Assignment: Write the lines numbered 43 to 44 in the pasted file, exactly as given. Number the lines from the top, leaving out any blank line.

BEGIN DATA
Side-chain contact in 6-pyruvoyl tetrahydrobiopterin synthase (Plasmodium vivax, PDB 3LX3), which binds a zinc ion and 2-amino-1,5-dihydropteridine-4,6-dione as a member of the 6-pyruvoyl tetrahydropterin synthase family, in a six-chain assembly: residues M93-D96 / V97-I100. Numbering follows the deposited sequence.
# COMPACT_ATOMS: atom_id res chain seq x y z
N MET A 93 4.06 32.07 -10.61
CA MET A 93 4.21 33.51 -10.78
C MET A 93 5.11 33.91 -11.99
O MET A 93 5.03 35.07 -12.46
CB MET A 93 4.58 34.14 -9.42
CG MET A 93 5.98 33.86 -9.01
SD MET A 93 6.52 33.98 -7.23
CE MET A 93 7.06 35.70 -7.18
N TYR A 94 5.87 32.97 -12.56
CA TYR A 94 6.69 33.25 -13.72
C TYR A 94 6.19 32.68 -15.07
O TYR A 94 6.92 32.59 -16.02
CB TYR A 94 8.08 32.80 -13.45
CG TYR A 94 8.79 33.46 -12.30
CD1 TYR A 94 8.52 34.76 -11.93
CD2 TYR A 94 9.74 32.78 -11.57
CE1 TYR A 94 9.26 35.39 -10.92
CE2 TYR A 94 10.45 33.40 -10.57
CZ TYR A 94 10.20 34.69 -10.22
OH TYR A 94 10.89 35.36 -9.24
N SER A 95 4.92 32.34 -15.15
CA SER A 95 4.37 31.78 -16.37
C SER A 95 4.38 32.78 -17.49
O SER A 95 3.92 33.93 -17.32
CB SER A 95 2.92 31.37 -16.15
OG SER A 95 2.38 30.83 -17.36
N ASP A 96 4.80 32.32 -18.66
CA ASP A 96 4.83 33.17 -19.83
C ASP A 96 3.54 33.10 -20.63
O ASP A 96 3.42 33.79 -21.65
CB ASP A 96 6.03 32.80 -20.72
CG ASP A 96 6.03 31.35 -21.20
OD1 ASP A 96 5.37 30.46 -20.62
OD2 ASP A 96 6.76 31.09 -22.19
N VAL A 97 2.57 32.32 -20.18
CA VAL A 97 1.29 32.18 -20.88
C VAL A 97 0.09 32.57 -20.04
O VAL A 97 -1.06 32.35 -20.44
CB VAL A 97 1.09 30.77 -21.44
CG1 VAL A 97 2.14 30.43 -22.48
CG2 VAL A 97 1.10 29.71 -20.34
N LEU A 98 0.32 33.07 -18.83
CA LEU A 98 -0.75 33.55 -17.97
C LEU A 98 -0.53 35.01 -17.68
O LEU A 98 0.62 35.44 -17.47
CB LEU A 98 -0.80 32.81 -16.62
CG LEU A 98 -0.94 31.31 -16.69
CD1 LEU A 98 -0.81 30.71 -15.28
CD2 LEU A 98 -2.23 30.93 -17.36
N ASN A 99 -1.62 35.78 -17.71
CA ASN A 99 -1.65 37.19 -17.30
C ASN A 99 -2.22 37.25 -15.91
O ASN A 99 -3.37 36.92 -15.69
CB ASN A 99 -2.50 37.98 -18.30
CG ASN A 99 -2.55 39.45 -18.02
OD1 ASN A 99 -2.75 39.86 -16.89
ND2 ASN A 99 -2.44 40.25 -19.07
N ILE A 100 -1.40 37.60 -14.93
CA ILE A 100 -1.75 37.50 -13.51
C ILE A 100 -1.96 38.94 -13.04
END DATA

CG2 VAL A 97 1.10 29.71 -20.34
N LEU A 98 0.32 33.07 -18.83